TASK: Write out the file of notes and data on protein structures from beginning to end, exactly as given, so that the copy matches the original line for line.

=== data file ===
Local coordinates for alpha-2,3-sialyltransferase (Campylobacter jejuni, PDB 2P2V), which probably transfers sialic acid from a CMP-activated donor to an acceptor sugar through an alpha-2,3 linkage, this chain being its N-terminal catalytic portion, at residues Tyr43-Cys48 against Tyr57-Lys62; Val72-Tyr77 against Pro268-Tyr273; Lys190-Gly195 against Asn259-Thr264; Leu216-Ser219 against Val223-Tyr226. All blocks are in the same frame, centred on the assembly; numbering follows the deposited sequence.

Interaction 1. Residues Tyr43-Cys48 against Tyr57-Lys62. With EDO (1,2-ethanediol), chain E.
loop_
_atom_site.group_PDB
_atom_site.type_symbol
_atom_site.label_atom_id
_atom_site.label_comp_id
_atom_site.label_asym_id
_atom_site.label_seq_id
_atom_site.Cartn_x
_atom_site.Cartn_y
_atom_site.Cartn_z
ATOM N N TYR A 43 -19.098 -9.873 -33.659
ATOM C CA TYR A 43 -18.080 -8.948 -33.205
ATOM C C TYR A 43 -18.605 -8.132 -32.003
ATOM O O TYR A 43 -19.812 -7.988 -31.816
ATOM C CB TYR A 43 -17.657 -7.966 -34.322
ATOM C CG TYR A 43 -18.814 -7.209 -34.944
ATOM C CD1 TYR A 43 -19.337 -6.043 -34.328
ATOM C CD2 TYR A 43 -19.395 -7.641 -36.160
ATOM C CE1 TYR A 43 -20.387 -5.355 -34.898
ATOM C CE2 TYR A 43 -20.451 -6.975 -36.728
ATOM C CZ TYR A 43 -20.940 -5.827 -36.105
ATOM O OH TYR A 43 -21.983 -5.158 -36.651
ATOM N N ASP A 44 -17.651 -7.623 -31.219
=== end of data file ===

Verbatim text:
Local coordinates for alpha-2,3-sialyltransferase (Campylobacter jejuni, PDB 2P2V), which probably transfers sialic acid from a CMP-activated donor to an acceptor sugar through an alpha-2,3 linkage, this chain being its N-terminal catalytic portion, at residues Tyr43-Cys48 against Tyr57-Lys62; Val72-Tyr77 against Pro268-Tyr273; Lys190-Gly195 against Asn259-Thr264; Leu216-Ser219 against Val223-Tyr226. All blocks are in the same frame, centred on the assembly; numbering follows the deposited sequence.

Interaction 1. Residues Tyr43-Cys48 against Tyr57-Lys62. With EDO (1,2-ethanediol), chain E.
loop_
_atom_site.group_PDB
_atom_site.type_symbol
_atom_site.label_atom_id
_atom_site.label_comp_id
_atom_site.label_asym_id
_atom_site.label_seq_id
_atom_site.Cartn_x
_atom_site.Cartn_y
_atom_site.Cartn_z
ATOM N N TYR A 43 -19.098 -9.873 -33.659
ATOM C CA TYR A 43 -18.080 -8.948 -33.205
ATOM C C TYR A 43 -18.605 -8.132 -32.003
ATOM O O TYR A 43 -19.812 -7.988 -31.816
ATOM C CB TYR A 43 -17.657 -7.966 -34.322
ATOM C CG TYR A 43 -18.814 -7.209 -34.944
ATOM C CD1 TYR A 43 -19.337 -6.043 -34.328
ATOM C CD2 TYR A 43 -19.395 -7.641 -36.160
ATOM C CE1 TYR A 43 -20.387 -5.355 -34.898
ATOM C CE2 TYR A 43 -20.451 -6.975 -36.728
ATOM C CZ TYR A 43 -20.940 -5.827 -36.105
ATOM O OH TYR A 43 -21.983 -5.158 -36.651
ATOM N N ASP A 44 -17.651 -7.623 -31.219